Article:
Nick Hackworth

Galleon and Other Stories, Saatchi Gallery

Essays & Reviews Evening Standard

It was the peculiar intensity of the critical attacks levelled at New Blood, the last show at the Saatchi Gallery, that reaffirmed that old cliché about the English hating only one thing more than failure— success. Held in the grip of a collective Oedipal impulse, many in the contemporary art world have been sharpening their knives for the father figure of Britart, declaring that his days as a tastemaker are over.

However, just as it has been for the past decade, the Saatchi Gallery remains the best single place to see new British and international contemporary art, for Charles Saatchi still sees more new art than anyone around and much of it ends up here, as in this exhibition of recent acquisitions from 11 artists, Galleon and Other Stories.

Though eclectic in range and mixed in quality, there are happily none of the howlers that so disastrously infected New Blood, though JFC Bible Burgers by Mally Mallison, a deliberately cack-handed installation apparently about the relationship between neo-Nazism and East End kebab shops, comes close.

Large and notable sculptural pieces dominate. Beneath the Stride of Giants, a Viking longship created by Brian Griffiths from bits of old furniture, exudes a faint air of poignant elegy for the age of epic heroism, an air which is sustained by New Yorker Annie Chu’s modern take on ancient Western and Chinese funerary sculpture. In contrast, Conrad Shawcross’s engaging Light Perpetual, a kinetic wooden sculpture, revolves with the neurotic speed and self-possession of contemporary society.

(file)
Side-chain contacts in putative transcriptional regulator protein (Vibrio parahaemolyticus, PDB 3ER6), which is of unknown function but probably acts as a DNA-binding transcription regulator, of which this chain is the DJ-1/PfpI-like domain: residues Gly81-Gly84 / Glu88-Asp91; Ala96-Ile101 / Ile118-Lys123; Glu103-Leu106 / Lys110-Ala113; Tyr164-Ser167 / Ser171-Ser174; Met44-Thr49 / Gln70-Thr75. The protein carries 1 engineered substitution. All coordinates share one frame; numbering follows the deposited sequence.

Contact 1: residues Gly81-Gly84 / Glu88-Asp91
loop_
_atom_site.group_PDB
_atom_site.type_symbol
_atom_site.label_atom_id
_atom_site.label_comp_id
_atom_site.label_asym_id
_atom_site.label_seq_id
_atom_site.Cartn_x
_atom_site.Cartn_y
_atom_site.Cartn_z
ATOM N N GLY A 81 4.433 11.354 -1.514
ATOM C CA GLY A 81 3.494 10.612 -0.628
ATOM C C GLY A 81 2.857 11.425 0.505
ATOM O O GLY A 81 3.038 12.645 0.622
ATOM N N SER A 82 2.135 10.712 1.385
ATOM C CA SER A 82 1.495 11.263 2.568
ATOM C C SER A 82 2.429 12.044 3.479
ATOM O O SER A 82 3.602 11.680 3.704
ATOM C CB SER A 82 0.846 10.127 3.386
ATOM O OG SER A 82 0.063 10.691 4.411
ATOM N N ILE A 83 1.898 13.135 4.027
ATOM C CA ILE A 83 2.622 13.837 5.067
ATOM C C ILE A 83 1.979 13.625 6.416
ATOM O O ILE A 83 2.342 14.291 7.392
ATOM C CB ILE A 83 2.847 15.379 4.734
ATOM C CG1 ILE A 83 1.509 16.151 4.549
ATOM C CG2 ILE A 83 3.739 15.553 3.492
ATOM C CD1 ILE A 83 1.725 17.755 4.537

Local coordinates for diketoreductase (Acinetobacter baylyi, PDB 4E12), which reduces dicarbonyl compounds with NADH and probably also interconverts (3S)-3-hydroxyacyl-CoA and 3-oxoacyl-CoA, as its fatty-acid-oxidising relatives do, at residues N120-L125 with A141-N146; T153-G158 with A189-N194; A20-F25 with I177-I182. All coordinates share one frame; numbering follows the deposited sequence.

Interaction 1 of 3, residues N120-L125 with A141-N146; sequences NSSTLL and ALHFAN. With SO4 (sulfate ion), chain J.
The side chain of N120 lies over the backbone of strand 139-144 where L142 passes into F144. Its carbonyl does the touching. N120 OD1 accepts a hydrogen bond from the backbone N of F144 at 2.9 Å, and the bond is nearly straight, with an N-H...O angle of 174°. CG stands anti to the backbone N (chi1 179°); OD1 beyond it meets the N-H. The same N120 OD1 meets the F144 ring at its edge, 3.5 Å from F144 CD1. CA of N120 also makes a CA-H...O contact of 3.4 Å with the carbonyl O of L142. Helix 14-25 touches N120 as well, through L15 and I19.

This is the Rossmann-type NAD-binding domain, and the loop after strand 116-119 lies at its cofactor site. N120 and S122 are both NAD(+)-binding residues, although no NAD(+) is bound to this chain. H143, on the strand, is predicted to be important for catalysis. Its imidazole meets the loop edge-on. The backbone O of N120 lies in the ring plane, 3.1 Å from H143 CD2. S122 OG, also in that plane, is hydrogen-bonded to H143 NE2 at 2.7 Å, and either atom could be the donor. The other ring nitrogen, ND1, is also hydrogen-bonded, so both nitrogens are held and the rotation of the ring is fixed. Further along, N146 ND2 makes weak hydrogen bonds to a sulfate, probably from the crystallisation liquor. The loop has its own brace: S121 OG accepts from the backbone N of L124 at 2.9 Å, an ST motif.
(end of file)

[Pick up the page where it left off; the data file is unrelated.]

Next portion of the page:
Simon Bedwell, survivor of art collective Bank, introduces a welcome note of bitter irony with a series of everyday, cheesy posters in the long corridor, onto which he has stencilled understated and amusing legends.

Across one, of a white stallion galloping in a fragrant meadow, he has graffitied “The rich will always be with us”, creating a piece that looks better than it sounds.

At the other end of the irony earnestness spectrum is Jamie Shovlin’s obsessive installation of fairly accomplished drawings by Naomi V Jelish, a fictitious but artistically precious 13-year-old of Shovlin’s invention who disappeared leaving only her work behind her.

As this and other recent shows have proved, no group as good or exciting as the Young British Artists has emerged recently. But if one does, it is likely that it will be Saatchi — as long as he continues to put on exhibitions such as this one and New Blood — who displays them first, which is why his gallery remains a space worth watching.

Until 30 November. Information: 020 7823 2363.